- David Foot and Daniel Stoffman discuss Thomas Piketty's role in highlighting the need to work toward greater equality, while pointing out a few options to increase public revenues from people who can afford to pay them. And Ezra Klein interviews Paul Krugman about inequality (along with a wider range of issues):
Ezra Klein: Do you worry more about wealth inequality or income inequality?- Meanwhile, Robert Reich comments on the Republicans' plan to eradicate accurate budget analysis in favour of absolute, evidence-free devotion to the belief that tax cuts inevitably increase revenues.
Paul Krugman: Income inequality, but I don't think they're separable issues. We need to worry a lot more about lagging incomes in the bottom half or bottom two-thirds of the income distribution than we worry about soaring incomes at the top. And the people in the bottom two-thirds of the income distribution have hardly any wealth. For them, wealth has gone from essentially zero 30 years ago to essentially zero now. So for them, it's income that is crucial.
The wealth inequality measures are useful because they are, in some ways, a more reliable gauge of what's happening at the top. If incomes fluctuate a lot at the top, you can argue, though it's overstated, that it's a changing cast of people. But the top 0.1 percent in wealth is not an ever-shifting cast of characters.
Ezra Klein: Do you think the story of median and lower-than-median wage stagnation and the story of income inequality are the same story, or different? It seems to me that you can see different patterns. The story of the huge changes in income inequality seems to really be focused in the top three or four percent, and it seems to start about 10 years after media wage stagnation. Or, I guess, to put it another way, do you think we could solve wage stagnation without solving income inequality?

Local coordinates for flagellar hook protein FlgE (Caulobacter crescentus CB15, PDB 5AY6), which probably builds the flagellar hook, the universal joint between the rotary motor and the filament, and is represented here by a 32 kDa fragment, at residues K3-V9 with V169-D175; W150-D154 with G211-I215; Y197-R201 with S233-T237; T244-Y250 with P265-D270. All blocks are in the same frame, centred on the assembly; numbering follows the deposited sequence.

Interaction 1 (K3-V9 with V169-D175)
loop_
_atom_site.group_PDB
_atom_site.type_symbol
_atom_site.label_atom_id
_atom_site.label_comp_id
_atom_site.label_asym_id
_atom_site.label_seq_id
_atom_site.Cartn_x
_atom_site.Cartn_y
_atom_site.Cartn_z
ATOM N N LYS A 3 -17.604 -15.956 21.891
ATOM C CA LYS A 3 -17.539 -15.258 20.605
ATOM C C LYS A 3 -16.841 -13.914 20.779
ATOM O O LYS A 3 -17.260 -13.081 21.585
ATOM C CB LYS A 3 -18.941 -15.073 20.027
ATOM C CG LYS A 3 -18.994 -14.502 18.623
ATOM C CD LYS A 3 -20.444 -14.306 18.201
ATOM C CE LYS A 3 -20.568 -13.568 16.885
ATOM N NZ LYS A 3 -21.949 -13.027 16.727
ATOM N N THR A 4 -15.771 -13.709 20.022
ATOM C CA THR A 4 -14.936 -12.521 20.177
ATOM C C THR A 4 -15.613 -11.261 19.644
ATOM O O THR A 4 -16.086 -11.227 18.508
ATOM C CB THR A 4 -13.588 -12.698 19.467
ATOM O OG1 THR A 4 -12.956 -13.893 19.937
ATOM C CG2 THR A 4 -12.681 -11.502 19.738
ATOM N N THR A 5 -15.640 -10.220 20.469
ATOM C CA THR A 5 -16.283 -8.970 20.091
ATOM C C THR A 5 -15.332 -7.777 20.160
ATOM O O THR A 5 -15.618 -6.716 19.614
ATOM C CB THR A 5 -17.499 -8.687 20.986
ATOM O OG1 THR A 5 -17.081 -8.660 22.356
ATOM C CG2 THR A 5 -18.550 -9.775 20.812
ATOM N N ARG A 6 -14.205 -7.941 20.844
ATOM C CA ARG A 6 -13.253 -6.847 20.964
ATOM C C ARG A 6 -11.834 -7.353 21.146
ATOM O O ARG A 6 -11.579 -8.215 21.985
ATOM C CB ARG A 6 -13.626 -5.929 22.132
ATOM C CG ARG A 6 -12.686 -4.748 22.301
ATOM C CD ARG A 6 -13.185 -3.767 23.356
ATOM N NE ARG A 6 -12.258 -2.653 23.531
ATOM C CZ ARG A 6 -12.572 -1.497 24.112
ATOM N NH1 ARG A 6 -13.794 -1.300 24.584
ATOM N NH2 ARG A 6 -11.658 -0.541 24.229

Paul Krugman: Probably not. I think if you really did something about wage stagnation you would find that it would have a pretty strong effect in curbing incomes at the top as well. I think if you try to understand the factors behind soaring incomes at the top, they are many of the same forces that are leading to stagnating incomes for workers. The idea that we can totally separate these things is wrong. It almost harkens back to the Clinton-Blairism. You did have, in the UK at least, a fairly serious attempt in Blair/Brown to tackle poverty and to reduce income inequality, combined with a sympathetic, laissez faire attitude towards the top one percent. It produced results for a while, but in the end, it seems to be economically and politically unsustainable. It gave rise, eventually, to a regime that's doing its best to increase inequality on all fronts.
- Bill Waiser laments the Cons' destruction of our archives and new gathering of information about Canada alike, while Mike De Souza calls out their contempt for access to information in response to some noteworthy requests. But the Cons' dishonesty and secrecy fit perfectly into their political strategy, as Matt Henderson points out that our history doesn't exactly fit with any attempt to create a myth of national exceptionalism.
- Finally, Owen Jones hopes that a wave of activism in 2014 is just the beginning in restoring government accountability to its citizens.